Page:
Intercultural Competence is a mindset/skill set that includes cultural self-understanding and understanding of others. It is more even an asset in diverse environments in an increasingly globalized world where we interact with people from different cultures, ethnicities, religions, race, socio-economic background, nationalities, etc. shaped by different values, beliefs, and experiences.
In this context, Intercultural Competence can positively affect peace, justice, equality, and development by creating a bridge that connects and encourages shifting and adapting behavior to cultural similarities and differences.
Developing Intercultural Competence is contingent upon self-understanding which is: ‘Make sense of one’s own cultural values, beliefs, and ideas’, and upon understanding of others: ‘Make sense of cultural differences of other people.’
There are two types of cultures: Observable and Non-Observable cultures. Observable cultures include “Objective artifacts created by a group of people reflected in observable behaviors,” (Example: Food, clothes, music, art, etc.) whereas the Non-Observable ones include “The core values, beliefs, and ideas learned from one’s group that guides attitudes.” (Example: Religion, work ethics, motivation, etc.) .
Consequently, the 21st century employers highly value the components of intercultural competencies such as: understanding different cultural contexts and viewpoints, and openness to new ideas and ways of thinking.
That being said, the diverse world in which we live is a composite of many cultures, values, and ways of interacting with one another. The “Dimensions of Diversity” wheel shows the complexity of the diversity filters through which all of us process stimuli and information. These dimensions include gender, religious beliefs, race, marital status, ethnicity, and many more components.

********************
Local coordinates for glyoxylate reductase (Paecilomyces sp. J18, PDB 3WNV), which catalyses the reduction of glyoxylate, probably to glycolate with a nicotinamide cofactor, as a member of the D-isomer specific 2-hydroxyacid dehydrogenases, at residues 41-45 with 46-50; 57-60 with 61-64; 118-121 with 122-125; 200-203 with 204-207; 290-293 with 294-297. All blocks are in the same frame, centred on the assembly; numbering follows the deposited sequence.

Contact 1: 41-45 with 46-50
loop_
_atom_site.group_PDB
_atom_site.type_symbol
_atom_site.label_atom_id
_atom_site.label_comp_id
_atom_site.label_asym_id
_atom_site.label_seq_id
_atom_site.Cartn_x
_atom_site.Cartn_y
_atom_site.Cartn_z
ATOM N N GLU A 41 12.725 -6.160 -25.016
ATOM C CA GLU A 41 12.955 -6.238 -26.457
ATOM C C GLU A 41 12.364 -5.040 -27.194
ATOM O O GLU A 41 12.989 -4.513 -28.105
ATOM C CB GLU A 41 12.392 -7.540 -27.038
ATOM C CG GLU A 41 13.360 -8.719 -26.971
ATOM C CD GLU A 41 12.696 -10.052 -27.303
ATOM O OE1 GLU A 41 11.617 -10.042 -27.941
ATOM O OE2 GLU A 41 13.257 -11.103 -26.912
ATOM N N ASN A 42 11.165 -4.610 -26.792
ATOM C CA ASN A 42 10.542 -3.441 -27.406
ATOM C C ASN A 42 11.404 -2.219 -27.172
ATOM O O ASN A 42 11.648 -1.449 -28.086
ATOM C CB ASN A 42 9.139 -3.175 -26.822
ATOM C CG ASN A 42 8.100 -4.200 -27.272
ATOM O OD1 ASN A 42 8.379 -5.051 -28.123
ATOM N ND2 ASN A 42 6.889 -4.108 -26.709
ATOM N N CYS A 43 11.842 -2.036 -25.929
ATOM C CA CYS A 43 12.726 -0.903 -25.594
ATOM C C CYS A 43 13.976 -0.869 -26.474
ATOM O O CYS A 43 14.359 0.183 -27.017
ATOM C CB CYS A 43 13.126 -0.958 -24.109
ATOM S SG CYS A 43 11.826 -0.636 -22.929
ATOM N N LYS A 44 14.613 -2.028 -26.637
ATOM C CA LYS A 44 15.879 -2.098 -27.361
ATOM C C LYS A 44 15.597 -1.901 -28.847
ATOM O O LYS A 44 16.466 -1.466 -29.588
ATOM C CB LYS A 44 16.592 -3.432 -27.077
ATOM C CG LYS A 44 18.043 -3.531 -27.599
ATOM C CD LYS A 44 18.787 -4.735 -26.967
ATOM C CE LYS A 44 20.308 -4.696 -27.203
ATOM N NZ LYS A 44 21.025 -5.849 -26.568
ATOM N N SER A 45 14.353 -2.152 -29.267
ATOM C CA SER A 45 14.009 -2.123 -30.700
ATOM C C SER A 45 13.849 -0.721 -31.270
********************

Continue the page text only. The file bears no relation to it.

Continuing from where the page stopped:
Respectively, the concept of ‘The Four Layers Model’ talks about Personality, Internal-External & Organizational Dimensions. These layers concern the aspects of diversity over which we have control or not.
On a separate level, the two types of biases ‘Implicit or Unconscious Bias’ operate outside of the person's awareness and can be in direct contradiction to a person's espoused beliefs and values.
What is so dangerous about implicit bias is that “it automatically seeps into a person's behavior and is outside of the full awareness of that person” (National Center for Cultural Competence, George Washington University).
However, most of the biases are implicit such as In-Group Bias which is the tendency for people to give preferential treatment to others who belong to the same group that they do.
In turn, Communication constitutes the process of exchanging information, and culture in communication refers to the effect of the cultural characteristics of communicators on this process. Hence, our culture's characteristics influence these communications, so learning about these features can help us identify issues, address them, and become a better communicator.
To conclude, Intercultural Competence means a Relationship Building where the success of countries, cities and individuals in the global arena increasingly depends on individual and collective abilities to communicate competently with people from various backgrounds.
Thus, the 21st century skills comprise the abilities and learning dispositions that have been identified as being required for success in our society and workplaces by educators, business leaders, academics, and governmental agencies, while Social and cross-cultural interaction, communication, collaboration, flexibility, and adaptability remain the ones that are needed for career and life in the century we live in.